Academy of American Poets - Ted Hughes
Find a biography, bibliography, and links.

"Plath's suicide in early 1963—and the astonishing poems she left behind—made a substantial mark on the literary landscape, and followed Hughes for the rest of his life. Feminist critics lambasted him for his infidelity and abandonment of his wife; controversy surrounded his editorship of Plath's poems and prose. Hughes destroyed or misplaced key entries from the journals, and re-ordered his wife's final collection, Ariel. ... It took Hughes thirty-five years to break silence on the subject: his final collection, The Birthday Letters documents every phase of his relationship with Plath."
Literature, Arts, and Medicine Database (New York University)
Offers synopses and commentary from a medical perspective on a selection of poems including "The Bell Jar," "Lady Lazarus," and "Tulips." Examines such themes as adolescence, aging, death and dying, depression, grief, infertility, loneliness, mental illness, psychiatry, psychotherapy, rebellion, sexuality, suffering, and suicide.
Modern American Poetry
Offers two overviews of the poet's life and works and commentary on 12 poems. Also features the text of a 1962 interview, links, and photos.

"Plath's work is valuable for its stylistic accomplishments--its melding of comic and serious elements, its ribald fashioning of near and slant rhymes in a free-form structure, its terse voicing of themes that have too often been treated only with piety. It is also valuable for its ability to reach today's reader, because of its concern with the real problems of our culture."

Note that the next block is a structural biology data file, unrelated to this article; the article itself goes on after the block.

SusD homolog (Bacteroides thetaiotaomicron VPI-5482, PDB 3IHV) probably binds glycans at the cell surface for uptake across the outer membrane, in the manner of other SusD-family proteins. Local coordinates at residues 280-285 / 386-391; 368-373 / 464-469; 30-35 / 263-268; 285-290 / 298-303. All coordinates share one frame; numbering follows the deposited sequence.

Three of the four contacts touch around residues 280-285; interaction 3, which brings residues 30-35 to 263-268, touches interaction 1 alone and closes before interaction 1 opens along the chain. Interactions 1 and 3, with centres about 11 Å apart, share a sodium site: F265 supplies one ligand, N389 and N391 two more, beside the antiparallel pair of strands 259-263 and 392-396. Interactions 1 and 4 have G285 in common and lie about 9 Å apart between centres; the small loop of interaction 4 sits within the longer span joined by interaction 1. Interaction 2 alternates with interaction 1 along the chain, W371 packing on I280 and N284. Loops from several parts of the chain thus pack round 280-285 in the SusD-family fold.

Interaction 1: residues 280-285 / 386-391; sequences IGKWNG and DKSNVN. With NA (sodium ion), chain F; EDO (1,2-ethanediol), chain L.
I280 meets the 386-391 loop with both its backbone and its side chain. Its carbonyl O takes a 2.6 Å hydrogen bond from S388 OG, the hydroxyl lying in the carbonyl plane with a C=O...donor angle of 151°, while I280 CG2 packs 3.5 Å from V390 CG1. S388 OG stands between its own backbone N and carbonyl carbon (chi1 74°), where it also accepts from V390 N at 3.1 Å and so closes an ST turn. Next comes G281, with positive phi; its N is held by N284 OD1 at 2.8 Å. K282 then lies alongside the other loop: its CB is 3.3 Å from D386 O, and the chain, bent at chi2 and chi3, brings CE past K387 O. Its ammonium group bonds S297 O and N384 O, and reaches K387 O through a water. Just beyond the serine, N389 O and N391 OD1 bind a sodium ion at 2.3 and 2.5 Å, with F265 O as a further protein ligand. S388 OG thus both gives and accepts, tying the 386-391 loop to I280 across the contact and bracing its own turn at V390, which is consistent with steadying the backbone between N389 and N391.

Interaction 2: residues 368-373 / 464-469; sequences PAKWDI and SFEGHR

Neurotic Poets
Features a biographical essay about Plath's life, her tortured life and recurring bouts of depression, her failed marriage to Ted Hughes, and the posthumous rise of her reputation. A large collection of poems is also provided, including "Sheep in Fog," "Edge" and "Ariel."
Features a comprehensive collection of poems (the largest we've seen), extensive list of links to literary criticism and analysis, and other resources. An excellent starting point for researching the poet's life and works.
Sylvia Plath Forum
Features visitor-contributed analysis and discussion of poems including "Lady Lazarus," "Daddy," "Words," "Cut," "Mirror," "Mystic," "The Bee Meeting," "The Moon and the Yew Tree," and "Tulips." A useful resource for students.
The Sylvia Plath Page: An Academic Exploration of Her Life and Works
Features a biography that explores the poet's life and ill-fated marriage to Ted Hughes, and literary analysis of theme and subject in the poems "In Plaster" and "Lady Lazarus." Also offers a timeline, audio clips of the Plath reading "Lady Lazarus," "November Graveyard," and "The Stones," and video clips offering selected perspectives on the author's life and works.
» top of page

March 17, 2018
memebers Login
The TinL masthead features photography by Natasha D'Schommer , and the book art featured is by Jim Rosenau.
site by erich design
privacy policy »   site map »   »   FAQ’s   »   comments »